Prophesying the Babylonian captivity of Jerusalem, Daniel c. These Old Testament examples evidence both a recognized practice of using ashes and a common understanding of their symbolism. The early Church continued the usage of ashes for the same symbolic reasons.
Q: A Protestant friend asked me why Catholics use ashes on Ash Wednesday. What are the origins of Ash Wednesday and the use of ashes?. Imagine if angelic beings went to school to learn to become guardian angels. They would probably have a lot of questions about the strange things that humans.
In his book, De Poenitentia , Tertullian c. Also during this time, for those who were required to do public penance, the priest sprinkled ashes on the head of the person leaving confession. In the Middle Ages at least by the time of the 8th century , those who were about to die were laid on the ground on top of sackcloth sprinkled with ashes.
Eventually, the use of ashes was adapted to mark the beginning of Lent, the day preparation period not including Sundays for Easter. Now let us do this little at the beginning of our Lent that we strew ashes upon our heads to signify that we ought to repent of our sins during the Lenten fast.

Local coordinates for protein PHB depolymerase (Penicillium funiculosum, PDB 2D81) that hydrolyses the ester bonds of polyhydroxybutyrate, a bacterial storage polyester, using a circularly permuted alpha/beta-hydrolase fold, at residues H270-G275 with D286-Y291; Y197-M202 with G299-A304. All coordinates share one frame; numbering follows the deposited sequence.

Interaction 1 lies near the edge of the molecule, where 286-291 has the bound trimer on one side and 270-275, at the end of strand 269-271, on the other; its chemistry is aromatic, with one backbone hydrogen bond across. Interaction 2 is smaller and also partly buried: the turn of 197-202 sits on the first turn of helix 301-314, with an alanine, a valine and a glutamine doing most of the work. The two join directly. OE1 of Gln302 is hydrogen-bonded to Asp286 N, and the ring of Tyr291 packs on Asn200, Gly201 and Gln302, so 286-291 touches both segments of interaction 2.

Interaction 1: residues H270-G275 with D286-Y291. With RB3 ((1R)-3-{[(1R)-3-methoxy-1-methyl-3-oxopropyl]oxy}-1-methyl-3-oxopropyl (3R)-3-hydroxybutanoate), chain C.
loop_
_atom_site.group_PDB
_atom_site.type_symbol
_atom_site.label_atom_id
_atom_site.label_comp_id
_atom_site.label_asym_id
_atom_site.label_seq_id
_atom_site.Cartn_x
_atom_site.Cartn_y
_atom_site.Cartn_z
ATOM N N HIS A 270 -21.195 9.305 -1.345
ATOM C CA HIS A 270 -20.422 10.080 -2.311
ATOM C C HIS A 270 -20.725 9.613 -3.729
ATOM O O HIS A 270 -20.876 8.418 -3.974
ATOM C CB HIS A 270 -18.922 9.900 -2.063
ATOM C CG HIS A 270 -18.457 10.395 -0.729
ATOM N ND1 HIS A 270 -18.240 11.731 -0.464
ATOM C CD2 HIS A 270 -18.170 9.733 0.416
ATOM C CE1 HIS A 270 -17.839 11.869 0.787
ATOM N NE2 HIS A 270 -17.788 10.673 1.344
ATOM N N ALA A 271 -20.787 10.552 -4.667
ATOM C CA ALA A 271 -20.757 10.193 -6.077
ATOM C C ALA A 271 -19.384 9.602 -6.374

Since the Middle Ages at least, the Church has used ashes to mark the beginning of the penitential season of Lent, when we remember our mortality and mourn for our sins. In our present Ash Wednesday liturgy, we use ashes made from burned palm branches distributed on the Palm Sunday of the previous year. As we begin this holy season of Lent in preparation for Easter, we must remember the significance of the ashes we have received: We mourn and do penance for our sins. We again convert our hearts to the Lord, who suffered, died and rose for our salvation.
We renew the promises made at our baptism, when we died to an old life and rose to a new life with Christ. Finally, mindful that the kingdom of this world passes away, we strive to live the kingdom of God now and look forward to its fulfillment in heaven. In essence, we die to ourselves, and rise to a new life in Christ. As we remember the significance of these ashes and strive to live it during this time of Lent, we must allow the Holy Spirit to move us to charity toward our neighbors.
I sat on the futon and felt my hands tingling just to touch the box. Lent begins on Ash Wednesday, a day of penitence or cleansing of the soul. Visit our data blog. Prayer helps us to turn our attention to God and turn away from what keeps us from God. Book file PDF easily for everyone and every device. I asked him to hold on, then I went into the bedroom and started rummaging around in my drawers. I usually pay twenty or twenty-five, so that was pretty fucking good.
An excessive desire for possessions prevents human beings from being open to their Creator and to their brothers and sisters.